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When it comes to sepsis, remember IT’S ABOUT TIME – Watch for:

Extremely Ill

What is Sepsis?
Sepsis is a common and potentially life-threatening condition triggered by an infection. In sepsis, the body’s immune system goes into overdrive, setting off a series of reactions including widespread inflammation, swelling and blood clotting. This can lead to a significant decrease in blood pressure, which can mean the blood supply to vital organs such as the brain, heart and kidneys is reduced.
If not treated quickly, sepsis can eventually lead to multiple organ failure and death.
Each year in the UK, it is estimated that more than 100,000 people are admitted to hospital with sepsis and around 37,000 people will die as a result of the condition.

Who is at risk?
Anyone can develop sepsis after an injury or minor infection, although some people are more vulnerable. People most at risk of sepsis include those:

o with a medical condition or receiving medical treatment that weakens their immune system
o who are already in hospital with a serious illness
o who are very young (under 1yr old) or older people (over 75yrs old)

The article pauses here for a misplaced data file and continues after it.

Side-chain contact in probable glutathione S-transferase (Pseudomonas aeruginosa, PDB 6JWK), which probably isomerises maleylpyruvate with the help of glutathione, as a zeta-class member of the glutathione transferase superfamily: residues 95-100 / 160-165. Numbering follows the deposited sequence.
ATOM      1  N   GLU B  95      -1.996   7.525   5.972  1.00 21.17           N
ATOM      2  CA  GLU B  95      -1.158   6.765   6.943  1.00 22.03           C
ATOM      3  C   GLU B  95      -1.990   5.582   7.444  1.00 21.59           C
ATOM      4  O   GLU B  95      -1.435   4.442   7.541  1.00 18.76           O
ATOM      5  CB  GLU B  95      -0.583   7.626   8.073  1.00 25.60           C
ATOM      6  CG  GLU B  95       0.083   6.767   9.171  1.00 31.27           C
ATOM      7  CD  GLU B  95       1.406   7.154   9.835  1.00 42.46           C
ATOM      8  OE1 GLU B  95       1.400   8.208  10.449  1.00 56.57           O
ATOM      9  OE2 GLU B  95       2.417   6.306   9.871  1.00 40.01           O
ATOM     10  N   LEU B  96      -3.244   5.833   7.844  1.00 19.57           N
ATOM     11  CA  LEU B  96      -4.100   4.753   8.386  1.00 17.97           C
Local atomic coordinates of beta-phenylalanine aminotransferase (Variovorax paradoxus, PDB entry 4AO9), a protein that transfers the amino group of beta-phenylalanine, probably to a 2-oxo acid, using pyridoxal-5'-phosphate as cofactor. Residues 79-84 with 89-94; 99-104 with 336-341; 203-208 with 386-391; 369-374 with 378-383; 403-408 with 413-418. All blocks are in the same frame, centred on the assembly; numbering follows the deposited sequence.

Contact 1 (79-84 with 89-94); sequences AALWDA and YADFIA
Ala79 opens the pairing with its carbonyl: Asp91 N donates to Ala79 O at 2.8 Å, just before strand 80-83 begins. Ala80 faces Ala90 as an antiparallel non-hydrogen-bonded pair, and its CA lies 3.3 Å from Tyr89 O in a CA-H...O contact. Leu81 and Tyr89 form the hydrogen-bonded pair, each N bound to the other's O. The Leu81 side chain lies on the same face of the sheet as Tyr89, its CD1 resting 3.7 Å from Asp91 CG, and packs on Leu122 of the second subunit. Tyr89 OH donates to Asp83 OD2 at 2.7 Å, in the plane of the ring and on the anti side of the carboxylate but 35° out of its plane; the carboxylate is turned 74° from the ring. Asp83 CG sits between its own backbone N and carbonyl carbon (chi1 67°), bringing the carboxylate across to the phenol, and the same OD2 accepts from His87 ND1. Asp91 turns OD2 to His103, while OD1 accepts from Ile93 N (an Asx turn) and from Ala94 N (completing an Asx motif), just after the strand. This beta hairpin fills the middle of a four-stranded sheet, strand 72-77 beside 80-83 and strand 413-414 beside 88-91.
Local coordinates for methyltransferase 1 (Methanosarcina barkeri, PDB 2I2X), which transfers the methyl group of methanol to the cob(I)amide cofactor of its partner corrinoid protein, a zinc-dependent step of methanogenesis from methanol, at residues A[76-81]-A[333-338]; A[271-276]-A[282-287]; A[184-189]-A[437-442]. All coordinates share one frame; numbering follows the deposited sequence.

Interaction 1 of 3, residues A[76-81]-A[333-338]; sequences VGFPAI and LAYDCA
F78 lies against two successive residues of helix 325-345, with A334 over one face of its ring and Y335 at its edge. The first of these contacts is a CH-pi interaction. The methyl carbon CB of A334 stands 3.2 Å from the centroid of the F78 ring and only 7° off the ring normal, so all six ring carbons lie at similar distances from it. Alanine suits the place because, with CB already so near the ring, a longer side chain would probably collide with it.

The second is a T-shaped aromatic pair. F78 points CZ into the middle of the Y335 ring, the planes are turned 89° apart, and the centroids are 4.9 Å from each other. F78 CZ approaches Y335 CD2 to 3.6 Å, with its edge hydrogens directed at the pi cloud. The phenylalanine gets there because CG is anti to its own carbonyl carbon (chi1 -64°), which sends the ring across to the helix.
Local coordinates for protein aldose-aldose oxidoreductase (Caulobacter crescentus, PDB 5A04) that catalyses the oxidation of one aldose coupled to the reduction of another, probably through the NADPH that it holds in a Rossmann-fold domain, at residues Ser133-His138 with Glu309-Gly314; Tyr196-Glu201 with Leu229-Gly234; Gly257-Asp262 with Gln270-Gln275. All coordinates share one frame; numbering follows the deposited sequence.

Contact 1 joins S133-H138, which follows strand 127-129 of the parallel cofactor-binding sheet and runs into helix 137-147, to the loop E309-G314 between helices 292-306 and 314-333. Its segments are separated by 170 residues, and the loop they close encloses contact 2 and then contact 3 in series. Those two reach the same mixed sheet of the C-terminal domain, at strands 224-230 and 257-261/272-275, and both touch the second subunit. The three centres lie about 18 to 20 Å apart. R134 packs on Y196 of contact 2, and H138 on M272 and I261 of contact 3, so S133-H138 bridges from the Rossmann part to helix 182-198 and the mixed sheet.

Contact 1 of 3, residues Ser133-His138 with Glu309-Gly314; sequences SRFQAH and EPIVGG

o who have just had surgery or who have wounds or injuries as a result of an accident
o Women who are pregnant, had recent loss of pregnancy through termination or miscarriage, or given birth within the last 6 weeks

Signs and symptoms of sepsis
o Slurred speech
o Extreme shivering or muscle pain
o Passing no urine (in a day)
o Severe breathlessness
o “I feel like I might die”
o Skin mottled or discoloured

If your child has any of these symptoms you should take immediate action:
o Looks mottled, bluish or pale
o Is very lethargic or difficult to wake
o Feels abnormally cold to touch
o Is breathing very fast
o Has a rash that does not fade when you press it
o Has a fit or convulsion

Acting quickly could save your child’s life. If you child has any of these symptoms, don’t be afraid to go to A & E immediately or call 999.

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